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Microsoft Reveals Tablet Hardware Specs For Windows 8

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Microsoft has listed the minimum hardware requirements for the Windows 8 operating system if it is to run on tablets

Microsoft has listed a fairly strict set of hardware requirements for tablets that are to run the Windows 8 operating system. This comes after Redmond also listed the hardware requirements for Windows Phone devices.

Windows 8 is designed to run on both tablets and PCs, and according to a rather voluminous document (“Windows Hardware Certification Requirements”) posted on a Microsoft website, it will have its own set of minimum hardware requirements.

Hardware Requirements

Those requirements include at least 10GB of free space, WLAN and Bluetooth 4.0 + LTE for networking, minimum 1366-by-768 screen resolution, at least one USB 2.0 controller and exposed port, a 720p camera, and a combination of gyroscope, three-axis accelerometer, and magnetometer.

“These systems are primarily focused on consumption scenarios such as Web browsing, media, and casual gaming,” reads an accompanying note. “It is likely that this form factor will also emerge in the enterprise as a productivity PC.” In light of that, “These systems are optimized for consumption and light productivity. Requirements are based on these usage patterns.”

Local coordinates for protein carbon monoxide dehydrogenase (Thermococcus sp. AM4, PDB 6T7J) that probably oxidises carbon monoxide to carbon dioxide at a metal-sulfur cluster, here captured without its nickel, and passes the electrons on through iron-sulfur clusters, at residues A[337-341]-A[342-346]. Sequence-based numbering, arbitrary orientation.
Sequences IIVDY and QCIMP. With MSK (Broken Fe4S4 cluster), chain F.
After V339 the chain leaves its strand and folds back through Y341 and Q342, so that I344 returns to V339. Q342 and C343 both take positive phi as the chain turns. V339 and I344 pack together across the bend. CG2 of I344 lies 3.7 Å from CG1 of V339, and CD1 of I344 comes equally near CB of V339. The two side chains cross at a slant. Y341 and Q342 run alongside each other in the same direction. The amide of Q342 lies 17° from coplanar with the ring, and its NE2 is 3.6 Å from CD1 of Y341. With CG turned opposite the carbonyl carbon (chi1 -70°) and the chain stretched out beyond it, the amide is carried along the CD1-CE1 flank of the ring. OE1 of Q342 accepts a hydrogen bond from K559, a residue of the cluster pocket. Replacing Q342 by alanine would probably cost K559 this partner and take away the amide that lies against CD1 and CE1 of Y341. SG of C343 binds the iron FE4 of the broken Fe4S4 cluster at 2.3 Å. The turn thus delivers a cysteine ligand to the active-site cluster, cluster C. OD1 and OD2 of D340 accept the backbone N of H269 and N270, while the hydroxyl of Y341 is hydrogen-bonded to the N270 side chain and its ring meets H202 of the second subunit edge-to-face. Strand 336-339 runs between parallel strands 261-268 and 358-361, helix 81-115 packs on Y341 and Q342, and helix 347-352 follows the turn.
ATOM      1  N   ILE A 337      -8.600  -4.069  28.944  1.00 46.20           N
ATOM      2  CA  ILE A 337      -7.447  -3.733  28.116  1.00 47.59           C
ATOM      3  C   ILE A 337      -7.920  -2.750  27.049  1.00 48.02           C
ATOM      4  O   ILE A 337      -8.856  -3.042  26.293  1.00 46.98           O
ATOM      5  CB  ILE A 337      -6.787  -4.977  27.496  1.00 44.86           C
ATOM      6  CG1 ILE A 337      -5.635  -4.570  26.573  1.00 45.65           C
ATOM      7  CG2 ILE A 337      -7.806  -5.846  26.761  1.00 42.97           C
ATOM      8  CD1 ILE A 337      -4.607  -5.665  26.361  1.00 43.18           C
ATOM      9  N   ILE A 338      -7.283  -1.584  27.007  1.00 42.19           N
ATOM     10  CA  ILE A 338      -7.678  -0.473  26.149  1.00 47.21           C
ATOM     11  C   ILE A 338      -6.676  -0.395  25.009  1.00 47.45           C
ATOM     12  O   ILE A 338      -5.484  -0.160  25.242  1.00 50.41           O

The document also defines a “convertible form factor” as a PC that transforms into a tablet once input devices such as keyboard and mouse (“pointing device”) are removed.

On his Within Windows blog (not affiliated with Microsoft), Rafael Rivera delved further into Windows 8 requirements and found some other points of note, including that the company will require devices to support a minimum of five touch points (in other words, the whole hand) and feature exactly five hardware buttons – power, rotation lock, Windows key, volume up, and volume down. Pressing the Windows key plus power will be the tablet equivalent of Ctrl+Alt+Del.

Those Windows 8 tablets built atop ARM architecture apparently won’t need to come alive and resume in two seconds or less, unlike their Intel-compatible cousins. “I suspect ARM doesn’t come with this requirement because of architecture implementation volatility,” Rivera wrote, “or, more likely, that Microsoft simply doesn’t have enough data in this space.”

Windows 8 Arrival

Microsoft used the recently concluded Consumer Electronics Show to reveal still more details about Windows 8, which will likely appear in the second half of 2012.

“People don’t want to compromise on what they have today,” CEO Steve Ballmer told the audience during his keynote, referring to the upcoming operating system’s tablet compatibility. “They want the best of what they have, and the best of what they want.”

Despite Windows’ overwhelming market-share on PCs, Windows 8 will face some significant challenges in the tablet arena, where it faces Apple’s bestselling iPad in addition to a variety of touch-screens running Google Android. Those rivals will surely battle to prevent Windows from gaining traction among tablet users.